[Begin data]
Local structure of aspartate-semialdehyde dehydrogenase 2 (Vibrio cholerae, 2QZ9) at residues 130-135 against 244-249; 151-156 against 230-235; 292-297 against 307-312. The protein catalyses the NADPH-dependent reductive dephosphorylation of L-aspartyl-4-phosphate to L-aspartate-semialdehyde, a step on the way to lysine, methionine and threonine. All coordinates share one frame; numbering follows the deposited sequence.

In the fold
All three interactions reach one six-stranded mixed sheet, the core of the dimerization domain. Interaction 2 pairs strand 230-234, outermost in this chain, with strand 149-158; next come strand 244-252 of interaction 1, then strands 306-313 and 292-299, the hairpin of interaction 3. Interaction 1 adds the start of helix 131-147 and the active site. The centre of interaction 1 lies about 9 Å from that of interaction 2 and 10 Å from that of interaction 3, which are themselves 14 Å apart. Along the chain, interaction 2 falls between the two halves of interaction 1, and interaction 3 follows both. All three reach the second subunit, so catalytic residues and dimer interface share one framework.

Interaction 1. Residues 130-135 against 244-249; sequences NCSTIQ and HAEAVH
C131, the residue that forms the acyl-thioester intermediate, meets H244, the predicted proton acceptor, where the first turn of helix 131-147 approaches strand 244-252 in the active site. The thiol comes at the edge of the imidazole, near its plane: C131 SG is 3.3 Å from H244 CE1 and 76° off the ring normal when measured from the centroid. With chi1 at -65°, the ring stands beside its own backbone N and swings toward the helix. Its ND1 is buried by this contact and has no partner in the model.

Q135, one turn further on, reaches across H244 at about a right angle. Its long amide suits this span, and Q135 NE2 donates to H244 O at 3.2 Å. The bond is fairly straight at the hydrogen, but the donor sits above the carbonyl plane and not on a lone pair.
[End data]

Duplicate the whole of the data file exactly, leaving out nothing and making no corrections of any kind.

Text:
Local structure of aspartate-semialdehyde dehydrogenase 2 (Vibrio cholerae, 2QZ9) at residues 130-135 against 244-249; 151-156 against 230-235; 292-297 against 307-312. The protein catalyses the NADPH-dependent reductive dephosphorylation of L-aspartyl-4-phosphate to L-aspartate-semialdehyde, a step on the way to lysine, methionine and threonine. All coordinates share one frame; numbering follows the deposited sequence.

In the fold
All three interactions reach one six-stranded mixed sheet, the core of the dimerization domain. Interaction 2 pairs strand 230-234, outermost in this chain, with strand 149-158; next come strand 244-252 of interaction 1, then strands 306-313 and 292-299, the hairpin of interaction 3. Interaction 1 adds the start of helix 131-147 and the active site. The centre of interaction 1 lies about 9 Å from that of interaction 2 and 10 Å from that of interaction 3, which are themselves 14 Å apart. Along the chain, interaction 2 falls between the two halves of interaction 1, and interaction 3 follows both. All three reach the second subunit, so catalytic residues and dimer interface share one framework.

Interaction 1. Residues 130-135 against 244-249; sequences NCSTIQ and HAEAVH
C131, the residue that forms the acyl-thioester intermediate, meets H244, the predicted proton acceptor, where the first turn of helix 131-147 approaches strand 244-252 in the active site. The thiol comes at the edge of the imidazole, near its plane: C131 SG is 3.3 Å from H244 CE1 and 76° off the ring normal when measured from the centroid. With chi1 at -65°, the ring stands beside its own backbone N and swings toward the helix. Its ND1 is buried by this contact and has no partner in the model.

Q135, one turn further on, reaches across H244 at about a right angle. Its long amide suits this span, and Q135 NE2 donates to H244 O at 3.2 Å. The bond is fairly straight at the hydrogen, but the donor sits above the carbonyl plane and not on a lone pair.